Every year, we are treated to various State of the xx; union, industry, state. etc. Since everyone else is doing it, I decided to produce my own. Hopefully you will find this useful and possibly enlightening.
I have been producing and timing events since the late 90s and a have seen a lot of changes. It has been a fascinating transformation over the years and we have certainly come a long way. So where are we today in the road race industry? What is constant, what is new, and what is going away?
I think we can say with certainty that more and more races are moving to chip timing and away from manual or hand timing. This is a good thing for everyone. Manual timing while easy to do, was certainly fraught with issues. Chip timing has made it much easier for timing companies to produce results and has made it more efficient in getting results posted. Many may remember the day when it might take several hours after a race before results could be posted. This was especially true when using popsicle sticks or index cards. Those were the days. Some races still exist doing it the old ways, but they are rapidly going away.
Regarding chip timing, more and more events are moving toward disposable chips attached to a bib. When we first entered the market with our disposable bib chip, we were the only game in town. It was a boon to the average runner. No longer did a runner have to experience the inconvenience of raceday pickup of their chip, attach it to their shoe and then have to stop at the finish line to have it removed. Chips could now be attached to the bib and distributed along with the bib at packet pickup. Once picked up, that was all the runner had to do. There is certainly systems where a runner can remove a disposable chip from the bib and attach to their shoe, but that is still a major inconvenience for the participant. Bib chips are easy for everyone to use and require no more effort than placing the bib on the participant. There is a caveat in that the bib needs to be worn on the front of the body, but this should be done anyway so that the photographers can identify the participant. There are new systems coming out all of the time using bib chips, but our systems always stay ahead of the competition.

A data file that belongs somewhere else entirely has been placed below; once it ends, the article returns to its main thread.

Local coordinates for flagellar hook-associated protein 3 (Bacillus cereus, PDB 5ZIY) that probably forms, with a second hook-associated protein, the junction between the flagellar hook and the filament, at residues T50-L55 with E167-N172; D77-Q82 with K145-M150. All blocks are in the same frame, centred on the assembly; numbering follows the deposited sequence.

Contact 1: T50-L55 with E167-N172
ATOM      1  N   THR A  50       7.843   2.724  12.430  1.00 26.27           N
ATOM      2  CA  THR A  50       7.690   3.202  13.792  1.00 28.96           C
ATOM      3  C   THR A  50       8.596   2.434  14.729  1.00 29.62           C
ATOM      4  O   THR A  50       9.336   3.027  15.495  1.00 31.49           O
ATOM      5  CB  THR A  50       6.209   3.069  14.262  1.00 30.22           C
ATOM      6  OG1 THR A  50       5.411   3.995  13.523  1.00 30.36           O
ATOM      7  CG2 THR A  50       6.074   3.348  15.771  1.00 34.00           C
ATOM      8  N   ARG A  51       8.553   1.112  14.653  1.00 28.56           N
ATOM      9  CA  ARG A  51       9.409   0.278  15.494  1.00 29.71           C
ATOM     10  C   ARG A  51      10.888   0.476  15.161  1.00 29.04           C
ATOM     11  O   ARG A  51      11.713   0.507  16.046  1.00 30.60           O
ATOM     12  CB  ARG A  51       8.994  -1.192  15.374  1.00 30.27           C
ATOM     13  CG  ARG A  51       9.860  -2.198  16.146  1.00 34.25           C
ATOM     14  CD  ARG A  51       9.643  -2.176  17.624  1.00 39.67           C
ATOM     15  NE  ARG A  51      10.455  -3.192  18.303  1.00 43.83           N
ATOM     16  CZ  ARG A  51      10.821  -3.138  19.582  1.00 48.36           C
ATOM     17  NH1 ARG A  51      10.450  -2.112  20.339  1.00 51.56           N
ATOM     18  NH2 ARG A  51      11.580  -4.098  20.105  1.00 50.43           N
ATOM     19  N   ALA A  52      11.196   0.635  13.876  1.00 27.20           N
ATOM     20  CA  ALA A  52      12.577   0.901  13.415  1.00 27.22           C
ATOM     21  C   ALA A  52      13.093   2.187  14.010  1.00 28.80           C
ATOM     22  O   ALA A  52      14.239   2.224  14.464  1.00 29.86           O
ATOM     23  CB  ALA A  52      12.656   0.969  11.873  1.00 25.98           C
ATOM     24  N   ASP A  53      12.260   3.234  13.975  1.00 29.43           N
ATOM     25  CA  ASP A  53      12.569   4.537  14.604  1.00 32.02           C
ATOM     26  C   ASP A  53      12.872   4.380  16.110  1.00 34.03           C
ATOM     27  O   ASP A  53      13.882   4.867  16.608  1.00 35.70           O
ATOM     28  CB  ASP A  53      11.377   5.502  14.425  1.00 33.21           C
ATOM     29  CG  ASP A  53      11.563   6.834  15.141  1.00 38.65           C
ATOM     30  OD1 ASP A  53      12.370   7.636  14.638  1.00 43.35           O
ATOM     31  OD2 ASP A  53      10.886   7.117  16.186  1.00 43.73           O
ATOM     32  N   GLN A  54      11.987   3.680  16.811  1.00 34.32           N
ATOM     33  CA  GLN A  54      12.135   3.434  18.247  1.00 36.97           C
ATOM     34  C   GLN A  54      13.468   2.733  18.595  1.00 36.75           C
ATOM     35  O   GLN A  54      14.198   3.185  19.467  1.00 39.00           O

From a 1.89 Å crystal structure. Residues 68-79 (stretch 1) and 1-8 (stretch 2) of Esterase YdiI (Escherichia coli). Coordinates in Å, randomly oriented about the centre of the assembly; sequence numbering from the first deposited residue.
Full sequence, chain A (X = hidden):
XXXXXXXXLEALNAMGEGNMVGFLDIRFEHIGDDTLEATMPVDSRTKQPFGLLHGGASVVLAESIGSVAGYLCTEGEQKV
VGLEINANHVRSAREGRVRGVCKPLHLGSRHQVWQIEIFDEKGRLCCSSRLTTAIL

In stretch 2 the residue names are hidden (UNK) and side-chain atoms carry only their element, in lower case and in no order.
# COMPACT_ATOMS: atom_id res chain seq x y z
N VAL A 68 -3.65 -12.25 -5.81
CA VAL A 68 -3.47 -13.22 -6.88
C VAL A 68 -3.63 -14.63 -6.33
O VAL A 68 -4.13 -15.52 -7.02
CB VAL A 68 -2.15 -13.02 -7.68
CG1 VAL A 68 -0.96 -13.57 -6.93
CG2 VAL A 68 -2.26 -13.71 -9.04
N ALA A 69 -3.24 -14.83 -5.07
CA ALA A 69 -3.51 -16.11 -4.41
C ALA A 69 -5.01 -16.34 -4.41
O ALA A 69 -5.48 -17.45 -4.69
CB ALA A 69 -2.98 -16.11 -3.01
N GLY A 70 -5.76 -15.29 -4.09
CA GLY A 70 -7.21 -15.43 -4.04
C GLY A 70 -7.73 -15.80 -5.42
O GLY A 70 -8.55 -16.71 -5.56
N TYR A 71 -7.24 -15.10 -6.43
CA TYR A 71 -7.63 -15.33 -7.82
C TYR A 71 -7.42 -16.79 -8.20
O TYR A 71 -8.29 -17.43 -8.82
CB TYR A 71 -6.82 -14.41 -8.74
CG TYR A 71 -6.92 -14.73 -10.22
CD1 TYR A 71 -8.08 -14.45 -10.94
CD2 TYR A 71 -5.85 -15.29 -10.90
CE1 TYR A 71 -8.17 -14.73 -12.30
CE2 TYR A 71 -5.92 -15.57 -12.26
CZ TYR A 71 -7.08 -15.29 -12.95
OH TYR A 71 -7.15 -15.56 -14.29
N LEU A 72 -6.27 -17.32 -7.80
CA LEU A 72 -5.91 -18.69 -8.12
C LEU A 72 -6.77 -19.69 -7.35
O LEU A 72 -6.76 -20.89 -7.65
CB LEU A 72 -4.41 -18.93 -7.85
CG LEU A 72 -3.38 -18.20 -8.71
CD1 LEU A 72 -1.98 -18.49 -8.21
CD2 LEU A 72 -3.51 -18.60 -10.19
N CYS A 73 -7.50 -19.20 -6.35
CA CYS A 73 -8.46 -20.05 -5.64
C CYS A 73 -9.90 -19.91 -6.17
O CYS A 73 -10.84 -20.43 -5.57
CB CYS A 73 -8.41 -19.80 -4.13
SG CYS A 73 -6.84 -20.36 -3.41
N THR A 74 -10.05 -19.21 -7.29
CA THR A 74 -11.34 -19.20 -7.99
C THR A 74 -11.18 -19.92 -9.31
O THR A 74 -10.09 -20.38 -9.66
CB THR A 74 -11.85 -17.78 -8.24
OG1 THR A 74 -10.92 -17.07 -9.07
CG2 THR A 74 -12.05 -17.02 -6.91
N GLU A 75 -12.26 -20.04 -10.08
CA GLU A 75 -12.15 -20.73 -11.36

Another area of innovation has been in online registration. Online registration has been available for many years but the offerings were extremely limited and the services offered were weak. Take a look at modern day registration platforms, and while accomplishing the required task of taking a payment and collecting data, there is a lot more going on now. Confirmation emails, notifications, refunds, transfers, are all but a small set of the many options now available.
Internet technology itself has transformed the business in many ways. It used to be that a race director had to pull their data into a spreadsheet and then manipulate it before printing to a roster for packet pickup. With the advent of the internet and modern tools, race directors can now perform most functions online wherever they happen to be. I still see many timing companies using older computer applications and having to transfer the data around. I also know race directors that still do everything with spreadsheets. It works but is certainly not very efficient. Tools exist today to make it much simpler for everyone. The internet has also made it possible for participants to get their results faster. When was the last time you remember having to wait several days before you could get results online. I've seen some timers that still do that but fortunately for the participant, most are better at that. We post immediately after the race because we know how important it is to you.
At Athlete Guild, we are constantly examining the state of tools and resources available to make the experience better for the race director, participant, event planner, etc. Please give us a call to help you raise your event to the next level.
See you at the race!